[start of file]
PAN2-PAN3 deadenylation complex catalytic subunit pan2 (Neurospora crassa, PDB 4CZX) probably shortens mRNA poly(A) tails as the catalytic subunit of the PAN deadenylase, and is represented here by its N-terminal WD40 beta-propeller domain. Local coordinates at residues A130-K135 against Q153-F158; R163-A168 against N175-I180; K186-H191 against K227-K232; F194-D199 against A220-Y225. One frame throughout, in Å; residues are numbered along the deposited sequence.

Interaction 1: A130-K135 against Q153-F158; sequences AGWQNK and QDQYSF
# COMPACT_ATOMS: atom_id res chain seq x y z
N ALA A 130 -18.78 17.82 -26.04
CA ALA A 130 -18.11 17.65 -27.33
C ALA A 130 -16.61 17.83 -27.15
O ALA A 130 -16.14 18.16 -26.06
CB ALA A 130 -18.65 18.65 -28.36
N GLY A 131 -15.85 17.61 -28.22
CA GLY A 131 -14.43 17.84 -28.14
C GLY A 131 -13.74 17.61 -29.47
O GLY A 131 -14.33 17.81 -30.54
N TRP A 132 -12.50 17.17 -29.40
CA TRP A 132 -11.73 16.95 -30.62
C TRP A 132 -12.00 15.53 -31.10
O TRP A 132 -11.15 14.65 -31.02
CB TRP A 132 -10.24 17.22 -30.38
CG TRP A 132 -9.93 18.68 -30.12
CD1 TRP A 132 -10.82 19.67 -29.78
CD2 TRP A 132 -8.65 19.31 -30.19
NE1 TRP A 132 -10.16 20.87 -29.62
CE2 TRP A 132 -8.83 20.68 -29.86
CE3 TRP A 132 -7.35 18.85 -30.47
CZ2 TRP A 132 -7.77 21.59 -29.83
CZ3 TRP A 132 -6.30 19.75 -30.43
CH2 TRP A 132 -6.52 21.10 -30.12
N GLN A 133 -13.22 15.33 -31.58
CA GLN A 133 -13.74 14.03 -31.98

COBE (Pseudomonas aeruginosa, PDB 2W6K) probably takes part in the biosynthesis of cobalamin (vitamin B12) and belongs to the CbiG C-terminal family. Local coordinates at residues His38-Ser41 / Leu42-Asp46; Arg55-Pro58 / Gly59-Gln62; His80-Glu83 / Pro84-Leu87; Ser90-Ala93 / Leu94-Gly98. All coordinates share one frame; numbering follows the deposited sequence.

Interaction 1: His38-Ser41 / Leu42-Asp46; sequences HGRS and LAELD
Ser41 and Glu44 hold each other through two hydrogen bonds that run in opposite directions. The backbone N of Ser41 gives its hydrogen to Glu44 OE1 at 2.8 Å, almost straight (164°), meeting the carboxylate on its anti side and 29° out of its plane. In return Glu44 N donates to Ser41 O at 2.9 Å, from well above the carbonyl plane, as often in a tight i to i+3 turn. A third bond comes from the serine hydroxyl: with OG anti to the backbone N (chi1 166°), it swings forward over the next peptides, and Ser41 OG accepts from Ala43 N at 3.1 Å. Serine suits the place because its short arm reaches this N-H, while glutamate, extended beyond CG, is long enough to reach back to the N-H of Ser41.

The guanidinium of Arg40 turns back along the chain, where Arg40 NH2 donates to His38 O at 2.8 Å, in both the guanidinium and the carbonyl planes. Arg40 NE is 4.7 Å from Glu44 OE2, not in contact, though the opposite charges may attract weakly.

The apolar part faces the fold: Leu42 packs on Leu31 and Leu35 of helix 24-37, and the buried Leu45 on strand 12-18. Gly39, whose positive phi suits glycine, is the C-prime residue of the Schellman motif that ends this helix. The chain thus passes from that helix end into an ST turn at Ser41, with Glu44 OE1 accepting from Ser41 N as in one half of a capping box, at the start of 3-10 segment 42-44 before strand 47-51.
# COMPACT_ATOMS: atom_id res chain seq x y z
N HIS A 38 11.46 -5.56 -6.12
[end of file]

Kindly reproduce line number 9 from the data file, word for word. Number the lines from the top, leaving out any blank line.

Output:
N GLY A 131 -15.85 17.61 -28.22